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Retired Army corpsman plunges into task of updating aging manuals
This 1989 manual that guides the management of the Apalachicola-Chattahoochee-Flint Basin, is long overdue for being updated, according to Jerry Barnes. Retired from the U.S. Army Corps of Engineers, Barnes has been given the task of updating the book. - photo by SARA GUEVARA

When he retired in 2006, Jerry Barnes thought of taking it easy and doing the things he enjoyed, like doting on his new grandson and being a passionate fan of Virginia Tech football.

One year and three days after he left his high-level post at the U.S. Army Corps of Engineers, the Army came calling again and Barnes said "yes."

Army Secretary Pete Geren selected Barnes to oversee the rewriting of the operation manuals for both the Apalachicola-Chattahoochee-Flint and the Alabama-Coosa-Tallapoosa river systems.

The current ACF manual, a 1989 draft that was later rejected, is the only unofficial guide for operating the river system. It is an 85-page booklet with 20 pages of addendum and support data.

But it is not the sole directive for the system operations.

"It’s a combination of the 50-year-old manuals, the 1989 draft, and practical and personal experience of the staff," Barnes said.

Technically, the only manual that is recognized is one that was written at the time Lake Lanier completed in 1957. That manual was written before some of the projects, including Lake Walter F. George, were built. It also uses population data at the time when Georgia had 3.9 million residents, compared with the current 9.3 million. Atlanta’s population was nearing 1 million, compared with 4 million today.

"The conditions of flood control alone, is nowhere near what it is today,’ Barnes said. "That issue alone should frame an understanding of why they need to be updated. Conditions are different, development is different and the rate of runoff is different."

He said that some of the men and women operating the system have been doing so for 25 years or more and have passed along generational knowledge of the system that is not contained in a bound volume. "You’ve got people who have been sitting at the computers every day trying to make adjustments," he said. "The time has long passed that there needs to be a process of hearing everybody’s views, gather data and update the manuals," he said.

The process is expected to take 2« to three years and will include public hearings.

"I’m expecting we will have six or eight hearings during the process, all publicly held and announced," Barnes said. "We will have an explanation of what the manuals are and receive official comments."

Barnes believes that once the manuals are updated, they will need revising again in 10 to 15 years.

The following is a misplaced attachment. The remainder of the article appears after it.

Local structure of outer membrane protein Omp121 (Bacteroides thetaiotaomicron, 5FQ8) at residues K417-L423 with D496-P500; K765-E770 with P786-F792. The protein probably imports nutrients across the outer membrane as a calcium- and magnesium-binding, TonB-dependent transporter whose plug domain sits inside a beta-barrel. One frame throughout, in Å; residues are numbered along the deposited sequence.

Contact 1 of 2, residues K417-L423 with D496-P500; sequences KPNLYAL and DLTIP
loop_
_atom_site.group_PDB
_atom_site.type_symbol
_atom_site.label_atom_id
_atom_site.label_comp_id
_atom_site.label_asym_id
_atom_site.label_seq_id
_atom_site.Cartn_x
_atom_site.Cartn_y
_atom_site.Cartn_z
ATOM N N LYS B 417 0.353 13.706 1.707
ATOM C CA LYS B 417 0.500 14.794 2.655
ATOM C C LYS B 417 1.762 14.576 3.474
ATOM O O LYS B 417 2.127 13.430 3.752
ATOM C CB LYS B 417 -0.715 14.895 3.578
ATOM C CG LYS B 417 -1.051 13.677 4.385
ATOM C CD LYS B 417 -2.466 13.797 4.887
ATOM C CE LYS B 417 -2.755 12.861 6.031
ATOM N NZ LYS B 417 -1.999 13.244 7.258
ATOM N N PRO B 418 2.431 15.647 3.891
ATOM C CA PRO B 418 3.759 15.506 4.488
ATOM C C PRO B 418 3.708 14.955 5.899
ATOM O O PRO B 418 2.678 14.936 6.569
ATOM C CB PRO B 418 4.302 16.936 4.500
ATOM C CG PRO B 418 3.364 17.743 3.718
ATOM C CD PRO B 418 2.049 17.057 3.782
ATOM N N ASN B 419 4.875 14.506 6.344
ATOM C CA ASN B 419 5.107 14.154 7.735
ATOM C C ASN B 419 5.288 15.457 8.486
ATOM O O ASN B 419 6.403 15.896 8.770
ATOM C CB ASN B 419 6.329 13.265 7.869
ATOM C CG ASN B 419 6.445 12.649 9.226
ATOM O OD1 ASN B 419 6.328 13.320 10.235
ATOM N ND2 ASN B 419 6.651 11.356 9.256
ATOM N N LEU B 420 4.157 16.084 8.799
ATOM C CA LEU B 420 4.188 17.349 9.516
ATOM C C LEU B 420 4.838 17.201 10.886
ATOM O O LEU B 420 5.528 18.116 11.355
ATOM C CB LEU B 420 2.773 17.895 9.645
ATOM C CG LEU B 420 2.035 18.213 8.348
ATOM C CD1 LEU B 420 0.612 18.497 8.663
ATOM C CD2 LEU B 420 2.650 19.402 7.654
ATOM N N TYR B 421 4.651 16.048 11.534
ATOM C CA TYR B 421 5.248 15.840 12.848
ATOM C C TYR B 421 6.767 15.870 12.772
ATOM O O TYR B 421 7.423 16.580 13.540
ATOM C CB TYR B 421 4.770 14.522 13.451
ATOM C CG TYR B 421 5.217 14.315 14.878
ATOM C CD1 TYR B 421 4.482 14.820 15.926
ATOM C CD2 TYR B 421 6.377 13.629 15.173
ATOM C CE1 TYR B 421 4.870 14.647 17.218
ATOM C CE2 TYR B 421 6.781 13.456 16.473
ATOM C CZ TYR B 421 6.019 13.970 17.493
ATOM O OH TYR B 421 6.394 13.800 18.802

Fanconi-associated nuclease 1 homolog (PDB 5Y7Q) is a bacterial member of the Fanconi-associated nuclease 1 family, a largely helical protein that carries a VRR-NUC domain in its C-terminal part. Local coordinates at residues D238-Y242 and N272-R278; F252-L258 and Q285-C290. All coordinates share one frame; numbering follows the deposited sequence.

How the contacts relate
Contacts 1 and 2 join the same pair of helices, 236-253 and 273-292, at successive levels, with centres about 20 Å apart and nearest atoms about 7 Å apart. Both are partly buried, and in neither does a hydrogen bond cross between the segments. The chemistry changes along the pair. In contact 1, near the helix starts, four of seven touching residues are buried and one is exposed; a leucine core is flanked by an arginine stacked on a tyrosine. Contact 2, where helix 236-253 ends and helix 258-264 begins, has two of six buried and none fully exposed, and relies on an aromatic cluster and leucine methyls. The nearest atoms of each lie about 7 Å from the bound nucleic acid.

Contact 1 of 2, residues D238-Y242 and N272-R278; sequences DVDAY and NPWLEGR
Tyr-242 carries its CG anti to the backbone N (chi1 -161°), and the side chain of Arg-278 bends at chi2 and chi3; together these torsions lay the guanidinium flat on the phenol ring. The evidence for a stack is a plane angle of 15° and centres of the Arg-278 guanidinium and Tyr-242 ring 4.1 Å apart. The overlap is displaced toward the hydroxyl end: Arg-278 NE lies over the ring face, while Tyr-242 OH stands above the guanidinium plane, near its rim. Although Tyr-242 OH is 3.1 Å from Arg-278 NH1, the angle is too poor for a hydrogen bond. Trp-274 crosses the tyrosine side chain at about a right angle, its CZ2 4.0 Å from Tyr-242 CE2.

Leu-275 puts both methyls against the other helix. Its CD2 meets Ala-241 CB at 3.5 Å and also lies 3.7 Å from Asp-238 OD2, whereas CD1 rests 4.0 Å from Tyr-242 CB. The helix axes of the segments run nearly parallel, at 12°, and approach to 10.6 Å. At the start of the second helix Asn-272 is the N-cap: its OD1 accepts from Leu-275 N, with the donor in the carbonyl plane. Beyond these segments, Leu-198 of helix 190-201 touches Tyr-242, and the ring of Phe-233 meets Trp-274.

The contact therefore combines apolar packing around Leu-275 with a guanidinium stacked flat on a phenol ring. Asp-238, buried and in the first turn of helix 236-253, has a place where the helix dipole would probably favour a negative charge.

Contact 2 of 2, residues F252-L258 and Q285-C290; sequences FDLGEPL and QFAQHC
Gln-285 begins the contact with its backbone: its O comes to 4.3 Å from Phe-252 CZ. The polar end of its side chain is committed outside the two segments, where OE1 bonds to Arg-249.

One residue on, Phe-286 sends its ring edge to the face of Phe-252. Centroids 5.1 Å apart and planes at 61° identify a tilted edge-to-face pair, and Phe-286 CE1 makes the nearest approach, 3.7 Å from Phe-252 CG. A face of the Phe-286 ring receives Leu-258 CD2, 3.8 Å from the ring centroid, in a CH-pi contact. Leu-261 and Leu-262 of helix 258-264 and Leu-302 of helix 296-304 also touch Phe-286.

But the process of the updating the manual is a politically sensitive process that involves three states with differing interests from the river systems. U.S. Sen. Richard Shelby, R-Ala., included language in the current federal budget that prohibits implementation of new manuals this year. While there is no chance that will happen, the language is an indication of how sensitive the issue is on Capitol Hill.

"It’s not easy and I don’t pretend that I’m able to resolve all of the concerns," Barnes said. "My guess is that we can come to a law-complying, environmentally satisfying solution that will make everybody happy and not happy," he said. "Unless it is stopped by some injunctive or legal action, it can be a platform for going forward in the future."

The manual, Barnes contends, will tend to codify the operation of the water projects and get them away from a series of interim and temporary directives.

Barnes has already met with Gov. Sonny Perdue of Georgia and Gov. Bob Riley of Alabama. He has a meeting scheduled with Florida Gov. Charlie Crist. "The corps doesn’t own this water. The folks of these three states own this water. It would be improper of me to assume that I’m able to make those decisions. That’s a sovereign responsibility."

He believes there is a desire from the states to resolve the 18-year-old dispute that is spread out in seven lawsuits in four different courts. "There’s a lot of good folks who have worked on this that haven’t been able to get a resolution," he said. "The manuals present an opportunity, at the very least, a platform from which future agreements might occur."

He said the Army remains willing to facilitate new negotiation meetings if the states are interested.

Last October, the lingering water dispute was exacerbated by the drought and Perdue asked the White House to declare the river system a disaster area.

That brought harsh responses from Alabama and Florida. The three governors were summoned to Washington for a meeting with Interior Secretary Dirk Kempthorne, who brokered a truce involving the corps and the U.S. Fish and Wildlife Service. An interim operating plan was implemented in November and continued in effect until June 1.

Kempthorne also engaged the states in talks aimed at resolving the water war. Those talks continued through early March when the secretary announced that the states could not reach agreement and the federal mediation ended.

During that negotiation period, a federal appeals court in Washington ruled against Georgia in a case over storage of drinking water in Lake Lanier, a major setback for Georgia’s water plan.

A visiting federal judge from Minnesota has been appointed to hear the remaining federal cases in Jacksonville, Fla.

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